RQ1: What substantively are people concerned about when discussing emerging technologies? How are these concerns produced in and through interactive group discussion? What level of generality can be attributed to these matters of concern? To what extent are they shared across different kinds of publics and cultures? To what extent are they shared or not across different kinds of technologies?
RQ2: What narratives do people draw upon in responding to emerging technology? How do these emerge in relation to narratives currently populating public debate, including from media discourse, from civil society discourse and from those reflecting dominant institutional scientific, corporate and policy discourse? How and at what level and with what epistemological and ontological significance can these narratives be codified? Can these be considered ‘arche’ or master narratives?
Previous studies aimed at understanding public responses to emerging technologies have given limited attention to the social and cultural processes through which public concerns emerge. When probed, these have tended to be explained either in cognitive social psychological terms, typically in the form of cognitive shortcuts or heuristics or the influence of affective variables, or in social interactionist terms, as a product of the micro dynamics of social interaction.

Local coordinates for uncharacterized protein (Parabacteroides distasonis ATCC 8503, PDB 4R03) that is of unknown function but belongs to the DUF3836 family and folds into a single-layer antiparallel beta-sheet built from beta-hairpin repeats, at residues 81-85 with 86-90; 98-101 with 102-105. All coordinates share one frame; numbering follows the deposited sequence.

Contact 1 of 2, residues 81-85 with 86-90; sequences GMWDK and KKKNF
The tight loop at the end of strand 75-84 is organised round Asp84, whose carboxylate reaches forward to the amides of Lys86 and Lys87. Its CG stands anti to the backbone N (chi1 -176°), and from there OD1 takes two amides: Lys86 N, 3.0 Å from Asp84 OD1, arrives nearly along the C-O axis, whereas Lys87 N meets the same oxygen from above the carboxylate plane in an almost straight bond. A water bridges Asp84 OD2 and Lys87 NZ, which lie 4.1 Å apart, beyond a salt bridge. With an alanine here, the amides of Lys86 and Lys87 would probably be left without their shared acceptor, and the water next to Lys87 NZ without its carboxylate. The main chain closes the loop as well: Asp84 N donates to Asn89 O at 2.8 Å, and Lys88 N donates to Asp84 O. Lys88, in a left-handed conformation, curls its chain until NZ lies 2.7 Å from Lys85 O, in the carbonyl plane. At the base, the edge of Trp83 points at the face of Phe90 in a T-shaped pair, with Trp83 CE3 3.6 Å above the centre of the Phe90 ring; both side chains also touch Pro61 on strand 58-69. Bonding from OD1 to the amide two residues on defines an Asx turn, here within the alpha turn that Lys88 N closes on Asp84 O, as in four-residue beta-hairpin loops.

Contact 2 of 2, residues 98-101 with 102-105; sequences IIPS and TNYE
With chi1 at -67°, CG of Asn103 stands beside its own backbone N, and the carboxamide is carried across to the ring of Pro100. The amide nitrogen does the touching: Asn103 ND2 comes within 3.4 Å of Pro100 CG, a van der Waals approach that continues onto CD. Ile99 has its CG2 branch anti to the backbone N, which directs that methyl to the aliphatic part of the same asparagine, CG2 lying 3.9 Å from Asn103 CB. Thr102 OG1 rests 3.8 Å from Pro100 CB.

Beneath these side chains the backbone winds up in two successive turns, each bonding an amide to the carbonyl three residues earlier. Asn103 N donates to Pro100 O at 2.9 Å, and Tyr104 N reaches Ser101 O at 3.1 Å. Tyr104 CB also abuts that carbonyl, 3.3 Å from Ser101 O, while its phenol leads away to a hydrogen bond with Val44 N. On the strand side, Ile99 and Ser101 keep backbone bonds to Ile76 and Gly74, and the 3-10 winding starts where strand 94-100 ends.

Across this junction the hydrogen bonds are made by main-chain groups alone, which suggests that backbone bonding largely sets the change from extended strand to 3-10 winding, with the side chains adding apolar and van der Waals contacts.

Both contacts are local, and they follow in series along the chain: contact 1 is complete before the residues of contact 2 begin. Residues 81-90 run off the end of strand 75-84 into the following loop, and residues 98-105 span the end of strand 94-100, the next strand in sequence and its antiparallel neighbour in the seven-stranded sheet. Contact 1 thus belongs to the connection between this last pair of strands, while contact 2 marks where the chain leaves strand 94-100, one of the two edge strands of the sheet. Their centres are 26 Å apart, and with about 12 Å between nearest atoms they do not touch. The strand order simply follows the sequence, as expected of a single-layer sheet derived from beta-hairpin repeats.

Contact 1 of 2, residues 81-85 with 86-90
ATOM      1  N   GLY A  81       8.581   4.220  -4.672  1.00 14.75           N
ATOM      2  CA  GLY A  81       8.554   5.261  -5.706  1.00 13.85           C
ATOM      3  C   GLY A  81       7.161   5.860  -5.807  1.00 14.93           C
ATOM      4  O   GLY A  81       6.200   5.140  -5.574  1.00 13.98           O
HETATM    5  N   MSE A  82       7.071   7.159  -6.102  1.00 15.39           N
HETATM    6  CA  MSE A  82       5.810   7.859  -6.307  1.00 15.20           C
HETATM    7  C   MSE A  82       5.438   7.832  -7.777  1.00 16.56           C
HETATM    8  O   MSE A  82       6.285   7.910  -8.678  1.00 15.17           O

For this Masters we contribute to an alternative approach that examines how public attitudes are formed in relation to the interplay of wider cultural narratives about science and technology. Using data from recent qualitative research with publics on a range of emerging technologies (agricultural biotechnologies, nanotechnologies, planetary climate engineering technologies), we develop a typology of cultural narratives that underpin and structure public talk, comparing nanotechnologies with other new and emerging technology.
Type of research activities
Literature review of social science literature. Analysis of focus group transcripts on a variety of emerging technologies. Synthesis across different domains and disciplinary traditions.
Type of student
Background in the social sciences. Broad interest upstream public engagement and in developing novel forms of narrative analysis.